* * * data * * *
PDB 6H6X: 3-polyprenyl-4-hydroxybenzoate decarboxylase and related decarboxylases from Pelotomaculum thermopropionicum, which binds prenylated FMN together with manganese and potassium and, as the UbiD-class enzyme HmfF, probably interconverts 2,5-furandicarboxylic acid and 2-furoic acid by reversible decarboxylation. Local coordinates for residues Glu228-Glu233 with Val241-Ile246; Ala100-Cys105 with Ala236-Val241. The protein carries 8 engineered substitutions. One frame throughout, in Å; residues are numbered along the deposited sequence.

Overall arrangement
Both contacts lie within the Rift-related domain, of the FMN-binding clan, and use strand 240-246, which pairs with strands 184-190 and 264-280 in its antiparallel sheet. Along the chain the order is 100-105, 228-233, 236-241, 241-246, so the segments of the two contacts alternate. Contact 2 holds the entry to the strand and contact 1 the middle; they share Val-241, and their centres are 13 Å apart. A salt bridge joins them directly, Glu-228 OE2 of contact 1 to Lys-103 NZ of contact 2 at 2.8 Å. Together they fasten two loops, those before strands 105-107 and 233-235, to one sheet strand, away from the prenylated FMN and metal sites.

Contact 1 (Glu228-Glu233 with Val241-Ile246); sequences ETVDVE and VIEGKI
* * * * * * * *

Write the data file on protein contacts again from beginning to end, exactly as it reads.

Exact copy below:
PDB 6H6X: 3-polyprenyl-4-hydroxybenzoate decarboxylase and related decarboxylases from Pelotomaculum thermopropionicum, which binds prenylated FMN together with manganese and potassium and, as the UbiD-class enzyme HmfF, probably interconverts 2,5-furandicarboxylic acid and 2-furoic acid by reversible decarboxylation. Local coordinates for residues Glu228-Glu233 with Val241-Ile246; Ala100-Cys105 with Ala236-Val241. The protein carries 8 engineered substitutions. One frame throughout, in Å; residues are numbered along the deposited sequence.

Overall arrangement
Both contacts lie within the Rift-related domain, of the FMN-binding clan, and use strand 240-246, which pairs with strands 184-190 and 264-280 in its antiparallel sheet. Along the chain the order is 100-105, 228-233, 236-241, 241-246, so the segments of the two contacts alternate. Contact 2 holds the entry to the strand and contact 1 the middle; they share Val-241, and their centres are 13 Å apart. A salt bridge joins them directly, Glu-228 OE2 of contact 1 to Lys-103 NZ of contact 2 at 2.8 Å. Together they fasten two loops, those before strands 105-107 and 233-235, to one sheet strand, away from the prenylated FMN and metal sites.

Contact 1 (Glu228-Glu233 with Val241-Ile246); sequences ETVDVE and VIEGKI